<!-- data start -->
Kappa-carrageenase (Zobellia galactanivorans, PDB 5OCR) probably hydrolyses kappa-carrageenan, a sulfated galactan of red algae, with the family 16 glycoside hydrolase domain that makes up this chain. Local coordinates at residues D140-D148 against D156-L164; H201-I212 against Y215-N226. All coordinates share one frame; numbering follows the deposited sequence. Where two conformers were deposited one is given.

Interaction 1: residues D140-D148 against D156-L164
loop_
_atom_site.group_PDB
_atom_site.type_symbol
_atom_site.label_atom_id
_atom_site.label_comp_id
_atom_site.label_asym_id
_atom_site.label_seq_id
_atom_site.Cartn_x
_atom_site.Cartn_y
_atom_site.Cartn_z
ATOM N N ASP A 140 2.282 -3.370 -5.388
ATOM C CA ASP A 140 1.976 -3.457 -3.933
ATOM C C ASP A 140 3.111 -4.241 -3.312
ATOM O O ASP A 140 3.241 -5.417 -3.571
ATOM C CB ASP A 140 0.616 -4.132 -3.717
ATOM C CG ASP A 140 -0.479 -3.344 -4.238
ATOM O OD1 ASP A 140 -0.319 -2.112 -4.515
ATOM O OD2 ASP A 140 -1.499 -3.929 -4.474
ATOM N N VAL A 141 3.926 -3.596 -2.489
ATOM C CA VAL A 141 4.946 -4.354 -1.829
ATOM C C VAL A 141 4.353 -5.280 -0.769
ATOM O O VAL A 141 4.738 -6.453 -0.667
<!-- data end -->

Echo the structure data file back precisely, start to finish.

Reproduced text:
Kappa-carrageenase (Zobellia galactanivorans, PDB 5OCR) probably hydrolyses kappa-carrageenan, a sulfated galactan of red algae, with the family 16 glycoside hydrolase domain that makes up this chain. Local coordinates at residues D140-D148 against D156-L164; H201-I212 against Y215-N226. All coordinates share one frame; numbering follows the deposited sequence. Where two conformers were deposited one is given.

Interaction 1: residues D140-D148 against D156-L164
loop_
_atom_site.group_PDB
_atom_site.type_symbol
_atom_site.label_atom_id
_atom_site.label_comp_id
_atom_site.label_asym_id
_atom_site.label_seq_id
_atom_site.Cartn_x
_atom_site.Cartn_y
_atom_site.Cartn_z
ATOM N N ASP A 140 2.282 -3.370 -5.388
ATOM C CA ASP A 140 1.976 -3.457 -3.933
ATOM C C ASP A 140 3.111 -4.241 -3.312
ATOM O O ASP A 140 3.241 -5.417 -3.571
ATOM C CB ASP A 140 0.616 -4.132 -3.717
ATOM C CG ASP A 140 -0.479 -3.344 -4.238
ATOM O OD1 ASP A 140 -0.319 -2.112 -4.515
ATOM O OD2 ASP A 140 -1.499 -3.929 -4.474
ATOM N N VAL A 141 3.926 -3.596 -2.489
ATOM C CA VAL A 141 4.946 -4.354 -1.829
ATOM C C VAL A 141 4.353 -5.280 -0.769
ATOM O O VAL A 141 4.738 -6.453 -0.667